Patrick O’Donnell incorporated an existing structure into his house design; today that area is the kitchen. A small breakfast room contains the clients’ own corner cabinet and settee and spindle-back Windsor chairs from Debenham Antiques in England. Csongor worked with Bryan Reiss of Distinctive Designs in Mount Pleasant, South Carolina, on the design of cabinetry and an island that features locally sourced black marble. Charles Edwards Ashwell lanterns hang above. The grisaille harbor scene, purchased from Gracie, was made by an 18th-century French company. The Minton Spindell counter stools have Townsend Leather seats.
Cabinetry (custom): Premier Custom-Built Inc., premiercb.com.
Cabinetry design (Brian Reiss): Distinctive Design, distinctivedesignllc.com.
Wall and cabinetry paint: custom-mixed.
Cabinetry hardware (#523): Omnia Industries, omniaindustries.com.
Countertops: matrix marble.
Bar stools (“Jacobean Counter Stools” #5900.28B): Minton- Spidell, minton-spidell.com.
Bar-stool fabric: Townsend Leather, townsendleather.com.
Hanging lights over island (“Ashwell Lanterns” #HL-310): Charles Edwards, charlesedwards.com.
Hanging lights over stair area: Ann-Morris Antiques, ann-morris.com.
Wolf range; copper range hood: existing.
Rug runner (antique): Stark, starkcarpet.com.
Framed scene (“Passage des Detroits” #NYS-PAS, Custom European and American Scenics Collection, Handpainted Wallpaper): Gracie, graciestudio.com.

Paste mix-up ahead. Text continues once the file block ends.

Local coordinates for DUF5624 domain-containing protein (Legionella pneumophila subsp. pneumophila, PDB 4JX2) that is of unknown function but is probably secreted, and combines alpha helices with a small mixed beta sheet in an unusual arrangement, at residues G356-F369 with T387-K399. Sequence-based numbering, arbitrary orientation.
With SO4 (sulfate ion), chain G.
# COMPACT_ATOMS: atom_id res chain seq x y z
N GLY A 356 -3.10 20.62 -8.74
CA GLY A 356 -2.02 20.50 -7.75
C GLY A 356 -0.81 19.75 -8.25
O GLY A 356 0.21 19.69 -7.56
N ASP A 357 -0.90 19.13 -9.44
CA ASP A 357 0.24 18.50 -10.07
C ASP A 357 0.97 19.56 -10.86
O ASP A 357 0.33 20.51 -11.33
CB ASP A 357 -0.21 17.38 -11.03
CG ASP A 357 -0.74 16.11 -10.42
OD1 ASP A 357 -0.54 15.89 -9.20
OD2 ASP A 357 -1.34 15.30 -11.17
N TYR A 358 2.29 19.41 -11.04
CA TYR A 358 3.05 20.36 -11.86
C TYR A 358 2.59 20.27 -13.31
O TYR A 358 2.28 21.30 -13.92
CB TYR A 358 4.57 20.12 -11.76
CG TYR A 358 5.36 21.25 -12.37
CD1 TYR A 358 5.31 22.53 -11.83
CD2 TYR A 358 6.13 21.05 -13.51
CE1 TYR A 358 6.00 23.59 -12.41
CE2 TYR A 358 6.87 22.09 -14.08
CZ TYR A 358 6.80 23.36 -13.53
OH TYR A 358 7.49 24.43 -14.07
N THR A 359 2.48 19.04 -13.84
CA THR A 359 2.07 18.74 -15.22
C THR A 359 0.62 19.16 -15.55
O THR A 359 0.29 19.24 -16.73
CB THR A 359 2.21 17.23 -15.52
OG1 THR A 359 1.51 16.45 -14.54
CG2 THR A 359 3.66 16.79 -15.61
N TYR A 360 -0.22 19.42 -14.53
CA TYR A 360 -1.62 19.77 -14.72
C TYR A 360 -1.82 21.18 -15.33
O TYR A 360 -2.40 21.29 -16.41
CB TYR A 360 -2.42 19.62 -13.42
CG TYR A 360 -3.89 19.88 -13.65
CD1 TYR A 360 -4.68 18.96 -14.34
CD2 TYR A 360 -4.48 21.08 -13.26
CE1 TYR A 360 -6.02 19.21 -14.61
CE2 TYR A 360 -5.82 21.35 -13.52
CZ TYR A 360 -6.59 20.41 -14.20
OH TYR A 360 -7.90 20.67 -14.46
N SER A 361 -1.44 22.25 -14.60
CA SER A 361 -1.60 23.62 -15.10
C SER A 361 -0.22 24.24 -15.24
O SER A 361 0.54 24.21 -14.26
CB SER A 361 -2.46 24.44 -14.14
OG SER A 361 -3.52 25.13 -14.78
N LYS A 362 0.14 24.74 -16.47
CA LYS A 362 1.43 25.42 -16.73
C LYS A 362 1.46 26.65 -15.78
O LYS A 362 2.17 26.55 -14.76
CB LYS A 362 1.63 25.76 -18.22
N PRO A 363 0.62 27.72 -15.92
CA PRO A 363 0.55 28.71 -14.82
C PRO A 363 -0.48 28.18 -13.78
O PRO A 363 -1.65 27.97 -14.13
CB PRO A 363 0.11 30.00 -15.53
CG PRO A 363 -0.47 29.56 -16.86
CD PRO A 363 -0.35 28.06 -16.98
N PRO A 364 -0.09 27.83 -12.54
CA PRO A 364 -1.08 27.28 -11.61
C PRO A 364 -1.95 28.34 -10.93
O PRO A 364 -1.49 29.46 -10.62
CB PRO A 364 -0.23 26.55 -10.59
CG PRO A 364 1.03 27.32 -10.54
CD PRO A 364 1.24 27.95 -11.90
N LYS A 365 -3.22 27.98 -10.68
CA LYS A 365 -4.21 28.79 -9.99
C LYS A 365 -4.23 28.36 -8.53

Carpet on stairs (“Paris”/Ebony): Stark, starkcarpet.com.
Island sink (Professional Series, Stainless Steel #PSX1103010): Franke KSD, frankeksd.com.
Island faucet (“Perrin & Rowe Bridge Kitchen Faucet with Sidespray “U.4756-2): Rohl, rohlhome.com.
Corner cupboard; settee: owner’s collection.
Pillow on settee (“Brompton”): Peter Fasano. peterfasano.com.
Seat cushion on settee: Kerry Joyce, kerryjoyce.com.
Dining table: Charles Spada Antiques, charlesspadaantiques.com.
Dining chairs: Debenham Antiques Ltd., antiquefurniture.tv.
Unique Dining Room
There are exceptions, most notably in the dining room, which is enveloped in a custom mural in the style of itinerant painters the home’s original owner might have hired. “Dining rooms should have an elegance and intention to them,” Csongor says. “You have a little more opportunity for drama and entertainment.”
To that end, she wanted the mural to be “a snapshot of what life was like” in the Charleston of the 1800s. Csongor and her team created an inspiration board illustrating typical Charleston scenes—magnolia trees, the peach-and-coral palette of the city’s gardens, the bustling harbor nearby where steamboats used to cruise—and handed it to artists at Gracie studio along with elevations of the space. The artists then sketched out a design that, once approved, was hand-painted on wallpaper in China. “The methodology is the same as that of the itinerant painters,” Csongor says. “There are no CAD renderings, just actual sketches in gouache. I’m old school. I draft in ink, not pencil. So I love working with artisans.”